Maximilian Salzmann.

The anatomy and histology of the human eyeball in the normal state, its development and senescence ; online

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mann, 124). The glia fibers develop out of the protoplasmic processes,
the glia cells out of the nucleated portion of the syncytium.

The primordium of the vena centralis is first visible at a length of 54 mm
(Seefelder, 201). The connective-tissue septa grow in with the blood-
vessels out of the neighboring mesoderm; the latter also furnishes the
optic-nerve sheaths.

The outer leaf of the optic cup (a) develops into the stratum pigmenti.

Pigmentation begins even very early (at a gr. 1. of 7 mm, Elze, 56),
and, indeed, first in the equatorial regions (Lauber, 137). Yet in this
respect there are great individual differences. At 9.75 mm gr. 1. (PI.
IX, 8) the whole outer leaf is, indeed, sparsely but uniformly pigmented,
yet still in several layers.

At 19 mm length (Dedekind, 37) the posterior part of the optic vesicle
has already become one layer, which still thickens, however, toward the
border of the cup. The single-layer portions consist chiefly of flat endo-
thelial-like cells; they attain their cylindrical form first after birth
(Seefelder, 208).

The inner leaf of the optic cup becomes differentiated into the retina
but also contributes to the formation of the primitive vitreous.

Even at the beginning of the invagination of the primary optic vesicle
(PL VIII, 7), the distal portion of its wall (i) is characterized by a greater
thickness, and a nuclear-free layer is found along the basal surface (that
turned toward the lumen) the marginal film of His.

This marginal film develops further into an increasingly plain syncyt-
ium, the primordium of the supporting tissue. At a length of 11.3 cm
a layer differentiates itself off from the heretofore undifferentiated thickly
disposed nuclei inward. The nuclei in this are not so thickly disposed the
primordium of the ganglion-cell layer; it soon becomes much thickened.

The formation of the ganglion cells begins, as does the differentiation
of the retina, in general, in the tempero-inferior quadrant, and this area
later becomes the region of the fovea. Differentiation progresses periph-
eralward from here.

The first nerve-fibers appear in the border film at a length of 13 to
14 mm; at 65 mm the dendrites of the ganglion cells and their diplosomes
and at the same time the inner nuclear layer differentiate themselves.


From this time on the thickness of the ganglion-cell layer again
decreases as a result of the increase of the retina in surface expanse; its
greater thickness is maintained only in the region of the differentiation
center (primordium of the area centralis).

A cell-layer first appears on the side of the retina which was originally
free (now lying on the pigment epithelium) at the end of the third month ;
this is the primordium of the outer nuclear layer. At the fifth month the
rods appear as small caps projecting over the membrana limitans externa;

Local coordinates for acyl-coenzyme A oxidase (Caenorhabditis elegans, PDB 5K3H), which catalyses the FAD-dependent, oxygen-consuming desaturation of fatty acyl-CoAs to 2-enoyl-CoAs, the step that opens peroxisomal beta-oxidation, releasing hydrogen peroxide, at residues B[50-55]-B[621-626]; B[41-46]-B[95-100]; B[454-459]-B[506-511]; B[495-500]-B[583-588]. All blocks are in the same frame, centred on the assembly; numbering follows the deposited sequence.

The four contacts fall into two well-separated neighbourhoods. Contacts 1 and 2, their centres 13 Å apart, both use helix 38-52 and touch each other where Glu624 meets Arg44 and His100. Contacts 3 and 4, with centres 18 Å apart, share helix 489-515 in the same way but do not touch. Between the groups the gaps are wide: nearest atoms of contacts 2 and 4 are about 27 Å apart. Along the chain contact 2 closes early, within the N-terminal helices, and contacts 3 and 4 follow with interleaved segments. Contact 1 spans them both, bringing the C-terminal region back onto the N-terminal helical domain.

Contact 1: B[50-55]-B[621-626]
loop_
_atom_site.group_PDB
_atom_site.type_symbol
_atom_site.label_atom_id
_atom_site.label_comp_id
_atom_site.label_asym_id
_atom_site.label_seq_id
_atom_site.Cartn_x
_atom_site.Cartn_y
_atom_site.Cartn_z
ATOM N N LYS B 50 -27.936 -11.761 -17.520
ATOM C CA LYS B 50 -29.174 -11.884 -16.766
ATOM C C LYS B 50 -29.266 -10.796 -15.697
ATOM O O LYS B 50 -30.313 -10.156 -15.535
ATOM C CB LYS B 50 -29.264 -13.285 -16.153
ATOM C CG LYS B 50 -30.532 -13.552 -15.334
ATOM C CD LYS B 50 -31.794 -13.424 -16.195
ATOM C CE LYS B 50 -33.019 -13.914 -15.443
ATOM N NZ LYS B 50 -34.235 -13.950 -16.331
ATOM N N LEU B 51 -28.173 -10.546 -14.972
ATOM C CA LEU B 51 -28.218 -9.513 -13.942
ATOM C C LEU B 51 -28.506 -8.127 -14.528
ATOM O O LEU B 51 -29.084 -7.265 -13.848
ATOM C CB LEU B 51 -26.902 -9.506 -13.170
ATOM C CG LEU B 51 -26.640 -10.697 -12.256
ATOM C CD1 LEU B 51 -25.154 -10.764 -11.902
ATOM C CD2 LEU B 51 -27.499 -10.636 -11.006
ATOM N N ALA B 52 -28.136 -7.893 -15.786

the diplosomes lie in them, and at each cell a fine thread (the outer thread)
goes into the pigment epithelium from the diplosome.

The amacrin cells separate away from the nuclei of the Mueller's fibers
in the fifth month in the primordium of the area centralis, and there arises
an intervening layer (Chievitz ; transitory fiber layer, 32). This layer later
again disappears, but traces of it are often found in extrauterine life.

At the end of the sixth month that reduction of the cerebral layer
which leads to the formation of the fovea centralis begins in the middle
of the area centralis. The distance between the fovea and the papilla
is already as great as in the adult eye.

Although up to this time the development in the area centralis pre-
cedes that of the rest of the retina, it now falls behind, at least in respect
to the development of the neuroepithelium, and even at birth the fovea
is not yet completely developed (cf. chap. xvii).

The retinal vessels sprout out from the portion of the arteria hyaloidea
(later the art. centralis retinae] inclosed in the optic nerve at a length of
10 cm (Versari, 231), or at the beginning of the fourth month (Seefelder,
201), and at once press into the nerve-fiber layer of the retina, in which
they gradually broaden out farther. The vessel system is only com-
pletely developed in the eighth month. A membrana vasculosa retinae,
therefore, does not exist at any time in man.

We have left the lens primordium as a hollow epithelial vesicle with
somewhat elongated cells in the posterior wall (PI. IX, 8). By further
elongation of their axes these posterior cells grow out to lens fibers and so
fill out the lumen of the lens vesicle (at a length of 13 mm according to
Brueckner, 28). From there on the new formation of fibers is limited to
the equatorial portions of the vesicle. The youngest fibers at the periph-
ery are strongly concave toward the equator; this bowing is gradually
lost toward the center, where a purer sagittal direction of the fibers is
present (central fibers of Rabl, 175). Since all the fibers are nucleated,
the nuclear bow extends through the entire lens (PI. IX, 9).

At a length of 51 mm (collection of the I. Anatomic Institute of
Vienna) there is already manifest a tendency to concentric stratification,


i.e., the fibers undergoing development are, as heretofore, strongly con-
cave toward the equator; the middle fibers, however, show a convexity
toward the equator (transition fibers of Rabl), and only the central fibers
are strictly sagittal.

At 60 mm length (collection of the I. Anatomic Institute of Vienna) a
plain cortex of concentric layers of fibers with three-rayed lens stars is
already present. The form of the lens is still almost spherical. The
further growth then continues as in the adult, with only this difference,
that the number of undeveloped lens fibers is much greater and their
concavity more outspoken.

At the beginning (at the time of the invagination) the cells of the lens
primordium also contribute to the make-up of the primitive vitreous, and,